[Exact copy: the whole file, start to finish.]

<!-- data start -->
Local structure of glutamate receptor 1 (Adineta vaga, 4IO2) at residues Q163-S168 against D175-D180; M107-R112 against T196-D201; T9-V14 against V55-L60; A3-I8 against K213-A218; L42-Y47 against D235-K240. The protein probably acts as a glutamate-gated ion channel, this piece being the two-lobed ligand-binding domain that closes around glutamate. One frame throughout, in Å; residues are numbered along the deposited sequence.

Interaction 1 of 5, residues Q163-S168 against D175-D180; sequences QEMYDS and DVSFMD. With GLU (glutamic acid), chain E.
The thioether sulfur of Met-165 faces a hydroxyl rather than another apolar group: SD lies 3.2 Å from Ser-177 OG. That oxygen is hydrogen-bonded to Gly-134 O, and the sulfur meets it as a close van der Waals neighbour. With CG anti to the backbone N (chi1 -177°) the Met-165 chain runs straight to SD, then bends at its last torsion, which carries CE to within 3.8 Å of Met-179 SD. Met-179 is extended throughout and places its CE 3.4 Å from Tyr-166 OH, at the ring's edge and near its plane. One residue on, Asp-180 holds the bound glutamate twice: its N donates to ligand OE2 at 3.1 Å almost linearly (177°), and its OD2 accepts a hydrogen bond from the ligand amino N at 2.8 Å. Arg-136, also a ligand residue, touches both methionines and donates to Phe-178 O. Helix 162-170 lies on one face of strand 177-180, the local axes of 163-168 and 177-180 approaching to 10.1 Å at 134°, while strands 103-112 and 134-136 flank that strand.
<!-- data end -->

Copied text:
Local structure of glutamate receptor 1 (Adineta vaga, 4IO2) at residues Q163-S168 against D175-D180; M107-R112 against T196-D201; T9-V14 against V55-L60; A3-I8 against K213-A218; L42-Y47 against D235-K240. The protein probably acts as a glutamate-gated ion channel, this piece being the two-lobed ligand-binding domain that closes around glutamate. One frame throughout, in Å; residues are numbered along the deposited sequence.

Interaction 1 of 5, residues Q163-S168 against D175-D180; sequences QEMYDS and DVSFMD. With GLU (glutamic acid), chain E.
The thioether sulfur of Met-165 faces a hydroxyl rather than another apolar group: SD lies 3.2 Å from Ser-177 OG. That oxygen is hydrogen-bonded to Gly-134 O, and the sulfur meets it as a close van der Waals neighbour. With CG anti to the backbone N (chi1 -177°) the Met-165 chain runs straight to SD, then bends at its last torsion, which carries CE to within 3.8 Å of Met-179 SD. Met-179 is extended throughout and places its CE 3.4 Å from Tyr-166 OH, at the ring's edge and near its plane. One residue on, Asp-180 holds the bound glutamate twice: its N donates to ligand OE2 at 3.1 Å almost linearly (177°), and its OD2 accepts a hydrogen bond from the ligand amino N at 2.8 Å. Arg-136, also a ligand residue, touches both methionines and donates to Phe-178 O. Helix 162-170 lies on one face of strand 177-180, the local axes of 163-168 and 177-180 approaching to 10.1 Å at 134°, while strands 103-112 and 134-136 flank that strand.